IIC Partners

By IIC Partners
April 23, 2015

Demand for risk expertise persists and evolves as new-generation platforms disrupt traditional banking and lending BorrowersFirst, a year-old, 16-employee company based in Austin, Texas, says on its website that it aims to be a disruptive force in the fast-growing business of peer-to-peer lending. More than 100 such platforms now exist in the U.S. alone, vying for a slice of the multitrillion-dollar consumer credit market.

Overseeing risk systems for an innovative P2P loan provider is “exciting” and “ever-changing” – and definitely hard work, says Ben Duran, BorrowersFirst’s chief risk officer.

“The majority of new financial services are all online,” Duran notes. “So this is a risk area that is growing and where there is a lot of opportunity for someone with risk expertise.”

But it is a very different and rapidly changing environment when compared with more traditional financial risk management settings. The job descriptions and requirements are evolving accordingly.

Duran has been working with and developing consumer credit risk models for more than 20 years, including stints at Dell Financial Services and at Bill Me Later, which eBay acquired in 2008 and has since been rebranded as PayPal Credit. That experience has proved invaluable for building and frequently revising models in the online, P2P world, but that is not the only risk challenge the BorrowersFirst CRO faces.

A continual barrage of attempted frauds requires constant rethinking and updating of anti-fraud measures and cyber defenses.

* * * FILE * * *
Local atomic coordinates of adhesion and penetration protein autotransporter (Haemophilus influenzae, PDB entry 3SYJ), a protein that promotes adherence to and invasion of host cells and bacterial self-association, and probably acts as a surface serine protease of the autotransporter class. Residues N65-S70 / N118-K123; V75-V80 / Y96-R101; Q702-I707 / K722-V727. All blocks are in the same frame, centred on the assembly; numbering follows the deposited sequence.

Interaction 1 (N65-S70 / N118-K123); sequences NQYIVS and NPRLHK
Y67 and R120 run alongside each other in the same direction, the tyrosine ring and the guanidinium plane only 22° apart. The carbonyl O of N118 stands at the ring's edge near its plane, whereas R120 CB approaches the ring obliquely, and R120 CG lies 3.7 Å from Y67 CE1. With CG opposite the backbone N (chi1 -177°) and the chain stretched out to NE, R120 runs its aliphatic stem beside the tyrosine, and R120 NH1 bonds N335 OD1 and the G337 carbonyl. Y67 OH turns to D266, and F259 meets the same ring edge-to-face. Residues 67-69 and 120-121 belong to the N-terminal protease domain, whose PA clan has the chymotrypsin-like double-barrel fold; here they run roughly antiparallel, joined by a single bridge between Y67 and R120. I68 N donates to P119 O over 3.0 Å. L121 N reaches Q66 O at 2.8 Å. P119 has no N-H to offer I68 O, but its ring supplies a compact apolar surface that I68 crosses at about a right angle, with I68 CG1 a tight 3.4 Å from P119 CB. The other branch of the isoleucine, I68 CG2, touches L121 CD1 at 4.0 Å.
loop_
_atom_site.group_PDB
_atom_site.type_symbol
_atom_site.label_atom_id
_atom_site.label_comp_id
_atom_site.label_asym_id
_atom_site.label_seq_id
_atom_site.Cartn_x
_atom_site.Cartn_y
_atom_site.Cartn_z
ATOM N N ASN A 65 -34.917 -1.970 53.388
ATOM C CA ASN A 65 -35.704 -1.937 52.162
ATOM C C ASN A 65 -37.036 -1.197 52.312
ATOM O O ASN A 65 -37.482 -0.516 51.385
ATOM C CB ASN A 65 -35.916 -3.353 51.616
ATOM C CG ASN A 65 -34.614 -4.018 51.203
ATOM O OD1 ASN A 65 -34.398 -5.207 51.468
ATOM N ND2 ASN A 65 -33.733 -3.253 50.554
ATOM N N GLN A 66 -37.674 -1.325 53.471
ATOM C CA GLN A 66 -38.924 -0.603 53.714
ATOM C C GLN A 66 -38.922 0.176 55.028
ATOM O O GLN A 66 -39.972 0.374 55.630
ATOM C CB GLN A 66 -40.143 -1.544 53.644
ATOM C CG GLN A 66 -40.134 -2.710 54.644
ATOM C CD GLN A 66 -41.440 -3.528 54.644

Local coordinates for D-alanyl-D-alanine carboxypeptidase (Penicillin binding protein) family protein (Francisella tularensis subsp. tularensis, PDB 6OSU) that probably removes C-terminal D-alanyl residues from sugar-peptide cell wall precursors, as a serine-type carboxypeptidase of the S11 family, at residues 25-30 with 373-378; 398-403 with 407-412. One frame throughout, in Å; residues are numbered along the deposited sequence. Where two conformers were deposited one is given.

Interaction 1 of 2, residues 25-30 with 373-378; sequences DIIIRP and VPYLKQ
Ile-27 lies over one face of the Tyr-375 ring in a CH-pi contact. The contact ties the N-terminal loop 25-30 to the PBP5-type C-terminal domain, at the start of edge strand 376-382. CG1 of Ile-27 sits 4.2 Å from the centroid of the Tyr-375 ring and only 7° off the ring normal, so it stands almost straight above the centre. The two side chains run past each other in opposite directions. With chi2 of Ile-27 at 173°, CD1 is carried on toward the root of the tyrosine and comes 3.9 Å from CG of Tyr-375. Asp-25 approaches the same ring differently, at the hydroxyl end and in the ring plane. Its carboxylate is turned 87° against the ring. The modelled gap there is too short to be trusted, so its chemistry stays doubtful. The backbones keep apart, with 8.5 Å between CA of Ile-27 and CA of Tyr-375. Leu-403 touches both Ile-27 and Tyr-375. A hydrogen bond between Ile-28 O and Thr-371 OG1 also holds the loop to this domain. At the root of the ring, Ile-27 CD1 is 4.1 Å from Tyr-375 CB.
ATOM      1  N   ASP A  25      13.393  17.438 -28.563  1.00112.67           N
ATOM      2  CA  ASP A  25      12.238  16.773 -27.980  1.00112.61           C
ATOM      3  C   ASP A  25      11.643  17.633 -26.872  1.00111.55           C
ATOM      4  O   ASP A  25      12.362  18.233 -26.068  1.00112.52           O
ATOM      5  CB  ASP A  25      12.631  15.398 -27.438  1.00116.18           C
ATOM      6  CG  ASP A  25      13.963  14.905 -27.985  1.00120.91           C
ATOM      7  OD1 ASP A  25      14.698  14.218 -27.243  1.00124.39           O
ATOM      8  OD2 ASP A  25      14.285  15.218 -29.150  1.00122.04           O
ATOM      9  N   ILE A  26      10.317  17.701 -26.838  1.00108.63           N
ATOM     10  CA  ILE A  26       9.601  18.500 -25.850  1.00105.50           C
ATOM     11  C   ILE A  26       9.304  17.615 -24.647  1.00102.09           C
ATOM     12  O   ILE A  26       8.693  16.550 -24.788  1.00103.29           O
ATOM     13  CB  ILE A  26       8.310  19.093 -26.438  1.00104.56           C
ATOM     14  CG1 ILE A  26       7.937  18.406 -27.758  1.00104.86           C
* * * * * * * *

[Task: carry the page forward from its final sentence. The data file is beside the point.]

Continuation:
“The fraudsters are always trying to poke holes in our system and to take your money,” Duran says. “We are always finding new ways to keep that from happening,” working with a lot of third-party data vendors and sometimes thinking outside the box. It is a cybercrime reality that once a breach is plugged, more threats emerge. The team must be on constant alert.

Duran’s credentials and the issues he is facing indicate how this new wave of financial services enterprises is in need of, and benefiting from, both traditional risk skills and online-oriented technical expertise.

Growth and Buzz

The online lending segment, consisting of such firms as Funding Circle, Kabbage, Lending Club, OnDeck and Prosper, is still relatively small, having originated $9 billion in loans last year. Total U.S. revolving credit outstanding was $885 billion as of February, and secured and unsecured non-revolving loans were $2.5 trillion, according to Federal Reserve data.

But this fast-growing, buzz-generating sector has come to the fore at a time when traditional banks, constrained by new regulations, are exiting or cutting back in selected areas. Meanwhile, the availability and falling costs of big data technologies and analytics have lowered boundaries to enter the business.

The sector is attracting not just individuals seeking to borrow or to invest in a portfolio of loans, but also institutional, hedge fund and family office investors – making the original “peer-to-peer” characterization a bit of a misnomer. Many in the field have come to define it as marketplace lending or alternative lending.

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